QCF’s Photo Challenge is designed to bring photographers and non-profit organisations together to tell their stories and share their work.  The impact of the photographs and the stories they tell enhance awareness of issues affecting Queenslanders.

Using the power of photography to reflect philanthropy in Queensland, Queenslanders were challenged to capture a moment of philanthropy, kindness, generosity, compassion, thoughtfulness, benevolence or giving.

2018 saw a record response to the QCF Photo Challenge with fifty-three submissions. We are pleased to feature the shortlisted entries and congratulate Jamie Robertson on being awarded the judges’ choice.

Judges’ Choice

Title of Work:  Compassion

Name of Subject:  (L-R) Aliyya Latham, Terri Waller, Amma Reed

Submitted By:  Jamie Robertson

Photo Essay:  This image speaks of hope, support, love and loss during an emotional moment shared by three indigenous women who work at Deadly Espresso café, a social enterprise initiative run by SevGen. It was captured after the woman on the right spoke passionately about her love for her Aboriginal culture and heritage. What followed was a spontaneous outpouring of emotion, captured in the instant by Jamie Robertson. The compassion, depth of feeling and shared humanity make this an outstanding photograph.

Shortlisted Entries

Title of Work:  Share the Dignity

Submitted By:  Amber Pace, Social Media Photographers

Photo Essay: Small dignities make a big difference. Homeless women don’t have money for groceries, let alone pads and tampons. It might seem like a small detail, but having access to sanitary products matters, a lot. This photo, a young woman recently homeless, is one of a number which tell the complex story of women on the streets. Share the Dignity brings dignity to homeless, at-risk and those experiencing domestic violence through the distribution of sanitary items and funding of funerals.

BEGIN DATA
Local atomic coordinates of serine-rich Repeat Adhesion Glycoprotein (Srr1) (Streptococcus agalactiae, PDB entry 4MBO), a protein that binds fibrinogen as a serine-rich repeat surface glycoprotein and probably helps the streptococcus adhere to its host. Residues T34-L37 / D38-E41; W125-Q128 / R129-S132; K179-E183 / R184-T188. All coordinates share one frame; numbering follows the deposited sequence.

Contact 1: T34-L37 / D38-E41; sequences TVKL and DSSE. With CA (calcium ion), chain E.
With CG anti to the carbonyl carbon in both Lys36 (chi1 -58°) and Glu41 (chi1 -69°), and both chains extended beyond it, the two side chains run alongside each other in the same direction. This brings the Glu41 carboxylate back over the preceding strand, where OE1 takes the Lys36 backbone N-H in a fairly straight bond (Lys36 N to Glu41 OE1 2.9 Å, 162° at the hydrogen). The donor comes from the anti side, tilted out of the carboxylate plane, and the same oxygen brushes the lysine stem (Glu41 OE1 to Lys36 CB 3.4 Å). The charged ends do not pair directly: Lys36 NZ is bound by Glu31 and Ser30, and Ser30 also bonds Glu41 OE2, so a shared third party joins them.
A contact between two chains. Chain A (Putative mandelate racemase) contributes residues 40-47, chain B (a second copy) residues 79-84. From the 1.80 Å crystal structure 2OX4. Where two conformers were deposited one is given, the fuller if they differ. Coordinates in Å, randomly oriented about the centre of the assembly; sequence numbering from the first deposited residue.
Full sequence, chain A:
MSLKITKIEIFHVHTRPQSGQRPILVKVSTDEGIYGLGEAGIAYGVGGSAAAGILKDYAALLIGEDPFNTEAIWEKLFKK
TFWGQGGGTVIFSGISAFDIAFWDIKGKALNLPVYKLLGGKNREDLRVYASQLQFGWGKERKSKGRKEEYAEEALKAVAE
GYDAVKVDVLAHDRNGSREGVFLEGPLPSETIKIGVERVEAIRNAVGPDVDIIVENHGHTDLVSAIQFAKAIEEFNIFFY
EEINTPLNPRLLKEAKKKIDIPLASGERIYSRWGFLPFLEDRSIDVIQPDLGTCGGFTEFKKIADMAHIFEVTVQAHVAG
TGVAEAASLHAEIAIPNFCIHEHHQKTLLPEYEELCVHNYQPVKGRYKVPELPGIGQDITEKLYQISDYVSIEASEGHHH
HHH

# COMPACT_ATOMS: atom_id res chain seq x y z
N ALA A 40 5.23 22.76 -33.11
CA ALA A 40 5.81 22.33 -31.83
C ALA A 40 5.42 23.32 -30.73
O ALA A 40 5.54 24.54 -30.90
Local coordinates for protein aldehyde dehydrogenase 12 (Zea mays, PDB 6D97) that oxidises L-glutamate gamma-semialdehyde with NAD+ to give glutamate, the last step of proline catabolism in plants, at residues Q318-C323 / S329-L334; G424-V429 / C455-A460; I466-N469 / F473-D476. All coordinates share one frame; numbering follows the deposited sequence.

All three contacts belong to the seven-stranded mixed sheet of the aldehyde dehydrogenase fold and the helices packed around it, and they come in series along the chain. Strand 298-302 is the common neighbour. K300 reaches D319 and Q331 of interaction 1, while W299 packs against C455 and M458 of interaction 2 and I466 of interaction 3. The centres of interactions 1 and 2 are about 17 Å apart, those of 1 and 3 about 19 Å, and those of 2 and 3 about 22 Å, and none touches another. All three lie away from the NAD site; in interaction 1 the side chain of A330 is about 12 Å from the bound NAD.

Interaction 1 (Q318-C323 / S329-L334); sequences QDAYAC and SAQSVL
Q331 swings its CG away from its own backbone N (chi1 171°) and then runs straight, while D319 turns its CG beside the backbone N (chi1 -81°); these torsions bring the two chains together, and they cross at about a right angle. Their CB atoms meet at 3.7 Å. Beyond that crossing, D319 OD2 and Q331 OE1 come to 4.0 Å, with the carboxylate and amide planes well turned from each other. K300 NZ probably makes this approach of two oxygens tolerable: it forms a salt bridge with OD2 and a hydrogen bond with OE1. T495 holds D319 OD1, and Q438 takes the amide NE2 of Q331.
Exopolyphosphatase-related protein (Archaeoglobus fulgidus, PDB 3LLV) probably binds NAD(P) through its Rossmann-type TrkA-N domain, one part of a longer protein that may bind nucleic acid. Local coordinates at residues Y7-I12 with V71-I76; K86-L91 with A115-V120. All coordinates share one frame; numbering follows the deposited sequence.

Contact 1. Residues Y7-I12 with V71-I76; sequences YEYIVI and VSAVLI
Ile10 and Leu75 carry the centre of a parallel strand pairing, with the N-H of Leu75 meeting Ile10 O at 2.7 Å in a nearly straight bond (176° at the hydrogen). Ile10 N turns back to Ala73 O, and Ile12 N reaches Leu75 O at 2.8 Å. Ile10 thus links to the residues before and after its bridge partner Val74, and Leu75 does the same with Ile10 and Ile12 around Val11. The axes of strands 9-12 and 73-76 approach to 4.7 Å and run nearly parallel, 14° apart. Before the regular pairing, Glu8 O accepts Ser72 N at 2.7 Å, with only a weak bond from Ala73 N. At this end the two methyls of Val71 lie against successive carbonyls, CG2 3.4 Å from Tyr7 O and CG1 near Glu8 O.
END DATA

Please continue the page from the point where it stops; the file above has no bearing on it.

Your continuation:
Title of Work:  Always Ministering

Name of Subject:  Arthur Fellows

Submitted By:  Margaret Jolly, Margaret Jolly Consulting

Photo Essay:  This is a story of compassion and kindness. A 95-year-old priest revisits Oakey, where his children were born, and where he had been the parish priest. He visits people he had baptised, confirmed and married. One was in a nursing home, barely conscious. Even though her eyes were closed he spoke to her of his wife, and her husband now both deceased. He said a prayer. Her eyes were closed, but she reached out her hand to the priest’s, and held it while he gave her a blessing. She understood. It was a very special moment.

Title of Work:  Unconditional Love

Name of Subject:  Angela and Lucy

Submitted By:  Angela Meehan, Devoted 2 Dachshund Rescue

Photo Essay:  Angela loves dachshunds and she loved Lucy. While working for Devoted 2 Dachshund Rescue, one dog came in for rehoming. Angela knew that Lucy, that dog, could never be rehomed. Her complex medical issues and dislike for cuddles meant no one would have her. So, Angela took Lucy home and cared for her for nearly two years. “Lucy was not an easy dog to look after,” Angela said. “She didn’t like cuddles, and she was very sick, but she let me cuddle her the day she passed away.” This is a photo from that day.

Title of Work:  Celebrating You

Name of Subjects:  Charlotte Davidson, Malcolm Middleton

Submitted By:  Sian Downey

Photo Essay:  Down syndrome is tough for parents. After Sian Downey’s child was born with Downs, she joined the Toowoomba and District Down Syndrome Support Group. And she gained a family. Every year, there’s a camp at Camp Duckadang. Every year, the volunteers from the Toowoomba West Lions club help at the camp. The special moment captured in this photograph tells the story of the dedication of the volunteers, and the delight of the children. He was asking her what cake she would like. What a response! Sian took the photo. “You can see the pure joy and excitement in her face at the choices, as well as the gentleness and kindness of the Lions volunteer,” Sian says. “It’s a photo that celebrates Down syndrome”.

Title of Work: Bounce to Breathe

Name of Subject: Olivia Wiggins

Submitted By: Tom Betts, Cystic Fibrosis Queensland

Photographer: Alberto Rego from Monte Rego Photography

Photo Essay: When six year-old Olivia climbs onto her trampoline, she’s not just jumping for fun. Olivia has cystic fibrosis and she bounces to breathe. Cystic fibrosis (CF) is characterised by thick, sticky mucus that damages the lungs. Fewer than half of children born with the condition, like Olivia Wiggins, will survive until their late 30s. There is no cure. Bouncing provides a vigorous respiratory workout, helping loosen the constant build-up of mucus, meaning fewer visits to hospital, and slower progression of the condition. The trampoline was donated by CF Queensland. Photographer, Alberto Rego donated his time.

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